Principios y tecnicas del programador

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A Web Magazine for Software Developers

A Web Magazine for Software Developers

Principled Programming
By Daniel Read Author’s note: This was the first essay about software development that I ever wrote, which was sometime in early 2001. I enjoyed writing it so much, that I decided to start the developer.* web site so that I could have a place to publish otherwritings. During the first two years of the site’s existence, “Principled Programming” was by far the most popular article. I had intentions at one time to expand to a list of about thirty principles, with the idea of collecting them into a book eventually. I still may do that someday. Looking back at these principles now, two years after writing them, I’m mostly happy with what I read. While I'mresisting the urge to do some re-writing on this one, I still agree 100% with the principles as stated, and hope that you’ll get something out of them.

The Principle of Personal Character
Whether we know it or not, and whether we like it or not, our character is reflected in every line of code we write, every report we design, every user interface we build, every diagram we produce. When anotherperson looks at our code—or just as important, the output of our code—that person, consciously or not, makes a judgment about us. Think back on code you have written…what would that judgment be? Would you be proud to stand up and take ownership of your code? Or would you have to sheepishly admit that it’s yours, and launch into excuses for why it’s not as good as it could be? If code is bad, thenanother developer reading that code is likely to assume that this poor quality is not an isolated event. The good news is this: we have absolute control over the quality of our code. The question is not about whether or not one has the ability to write the best code possible, but whether or not one cares to even try. If one lacks in certain abilities, but takes pains to write clear, readable, wellcommented code that at least shows that the developer has taken the time to learn some of the fundamentals, then that developer has done her due diligence—and that fact will be obvious to a keen observer. It would be unreasonable to fault a person for some level of inexperience, or ignorance of certain techniques. However, it is absolutely reasonable to find a connection between the overallquality of a developer’s code and the quality of that developer’s character. The Principle of Personal Character states: Write your code so that it reflects, or rises above, the best parts of your personal character.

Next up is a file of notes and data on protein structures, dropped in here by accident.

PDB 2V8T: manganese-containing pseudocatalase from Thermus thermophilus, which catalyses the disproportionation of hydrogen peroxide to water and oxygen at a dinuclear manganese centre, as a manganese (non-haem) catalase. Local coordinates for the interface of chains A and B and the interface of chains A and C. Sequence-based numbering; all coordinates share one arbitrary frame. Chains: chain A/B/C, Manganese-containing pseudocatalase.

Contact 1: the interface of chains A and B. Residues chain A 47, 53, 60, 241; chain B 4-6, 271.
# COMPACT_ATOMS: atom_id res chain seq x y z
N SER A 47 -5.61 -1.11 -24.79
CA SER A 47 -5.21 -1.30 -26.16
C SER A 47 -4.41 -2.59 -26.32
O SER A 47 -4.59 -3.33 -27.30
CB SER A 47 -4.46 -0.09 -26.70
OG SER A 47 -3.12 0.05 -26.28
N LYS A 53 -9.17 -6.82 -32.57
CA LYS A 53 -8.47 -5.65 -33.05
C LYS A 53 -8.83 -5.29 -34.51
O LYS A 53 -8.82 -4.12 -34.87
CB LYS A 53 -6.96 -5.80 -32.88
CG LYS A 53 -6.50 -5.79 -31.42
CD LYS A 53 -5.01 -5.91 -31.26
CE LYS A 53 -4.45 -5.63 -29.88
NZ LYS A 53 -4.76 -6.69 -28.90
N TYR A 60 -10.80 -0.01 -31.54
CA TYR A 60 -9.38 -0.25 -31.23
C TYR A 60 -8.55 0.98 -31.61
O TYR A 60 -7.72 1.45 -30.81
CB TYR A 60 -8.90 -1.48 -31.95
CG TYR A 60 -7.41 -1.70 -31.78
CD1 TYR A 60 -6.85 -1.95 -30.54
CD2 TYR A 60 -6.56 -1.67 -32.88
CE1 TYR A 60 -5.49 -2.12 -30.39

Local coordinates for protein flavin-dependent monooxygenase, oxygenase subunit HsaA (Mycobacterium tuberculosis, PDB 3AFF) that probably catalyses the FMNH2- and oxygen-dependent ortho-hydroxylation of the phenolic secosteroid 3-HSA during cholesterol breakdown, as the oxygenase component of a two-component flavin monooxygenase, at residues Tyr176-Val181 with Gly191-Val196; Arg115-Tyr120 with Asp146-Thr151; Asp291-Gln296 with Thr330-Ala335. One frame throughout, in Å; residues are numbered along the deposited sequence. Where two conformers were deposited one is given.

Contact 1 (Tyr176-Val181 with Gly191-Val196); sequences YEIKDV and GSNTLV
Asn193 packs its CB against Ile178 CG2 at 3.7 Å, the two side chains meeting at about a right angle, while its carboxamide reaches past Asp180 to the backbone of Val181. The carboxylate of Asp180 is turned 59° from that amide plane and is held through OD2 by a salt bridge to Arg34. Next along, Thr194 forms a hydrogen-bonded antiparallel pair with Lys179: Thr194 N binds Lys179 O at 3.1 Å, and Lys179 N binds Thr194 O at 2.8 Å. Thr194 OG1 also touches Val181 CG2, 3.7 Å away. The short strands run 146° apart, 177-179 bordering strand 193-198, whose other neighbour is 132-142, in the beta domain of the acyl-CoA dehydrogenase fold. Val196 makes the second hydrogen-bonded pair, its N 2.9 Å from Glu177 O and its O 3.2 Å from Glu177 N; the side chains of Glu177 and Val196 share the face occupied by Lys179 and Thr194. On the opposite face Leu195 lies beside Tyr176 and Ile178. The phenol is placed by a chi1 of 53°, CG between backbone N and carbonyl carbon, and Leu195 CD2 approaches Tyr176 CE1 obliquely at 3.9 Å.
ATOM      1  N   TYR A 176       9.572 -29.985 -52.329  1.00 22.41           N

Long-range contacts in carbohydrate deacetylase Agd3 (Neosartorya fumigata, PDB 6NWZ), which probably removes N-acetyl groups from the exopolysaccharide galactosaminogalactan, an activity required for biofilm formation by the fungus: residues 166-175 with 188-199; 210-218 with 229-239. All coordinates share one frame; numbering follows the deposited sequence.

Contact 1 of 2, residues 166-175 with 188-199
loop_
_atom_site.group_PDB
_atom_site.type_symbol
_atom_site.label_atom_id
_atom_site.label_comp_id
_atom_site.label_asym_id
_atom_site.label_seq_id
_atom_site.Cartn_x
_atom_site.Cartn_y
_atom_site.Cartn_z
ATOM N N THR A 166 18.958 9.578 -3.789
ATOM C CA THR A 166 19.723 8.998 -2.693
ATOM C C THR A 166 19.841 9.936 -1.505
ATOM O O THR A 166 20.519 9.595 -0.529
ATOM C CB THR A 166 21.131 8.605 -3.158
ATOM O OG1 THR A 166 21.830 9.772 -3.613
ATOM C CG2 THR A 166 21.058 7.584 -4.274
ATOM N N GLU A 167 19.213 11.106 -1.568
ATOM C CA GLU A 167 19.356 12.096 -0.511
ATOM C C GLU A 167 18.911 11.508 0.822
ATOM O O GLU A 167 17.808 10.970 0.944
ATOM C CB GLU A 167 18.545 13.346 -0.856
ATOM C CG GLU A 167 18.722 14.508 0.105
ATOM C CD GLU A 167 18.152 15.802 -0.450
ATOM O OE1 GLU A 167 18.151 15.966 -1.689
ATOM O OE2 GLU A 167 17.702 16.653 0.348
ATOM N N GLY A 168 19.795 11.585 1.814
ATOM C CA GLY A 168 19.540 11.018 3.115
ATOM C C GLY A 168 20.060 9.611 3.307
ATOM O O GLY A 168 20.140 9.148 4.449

The Principle of Aesthetics

2003 by the original author

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A Web Magazine for Software Developers

One aspect of programmingin general we too often neglect is that of aesthetics. Aesthetics is about beauty and elegance, and the appreciation of these qualities. Many people, however, believe that aesthetics is only important when talking about art and literature. Too few people realize the importance of beauty and elegance in everyday things, and too few developers realize the importance of these in the writing of code.Aesthetics is especially important in software development, a realm where we are constantly dealing in layers of abstractions. The aesthetic aspects of our abstractions are directly related to their understandability, and therefore their usefulness. A developer should strive for beauty, no matter what tool or language he or she is using. Beauty can be achieved on many levels, from the high levelof the overall elegance of a system design to the lowest level of the visual appearance of code on the screen. Neatness counts. The best code not only works efficiently and correctly, and is well formed from the compiler's point of view, but the best code is also visually pleasing to the human eye—and therefore easier for the human brain to absorb and understand. Steve McConnell writes in Code...
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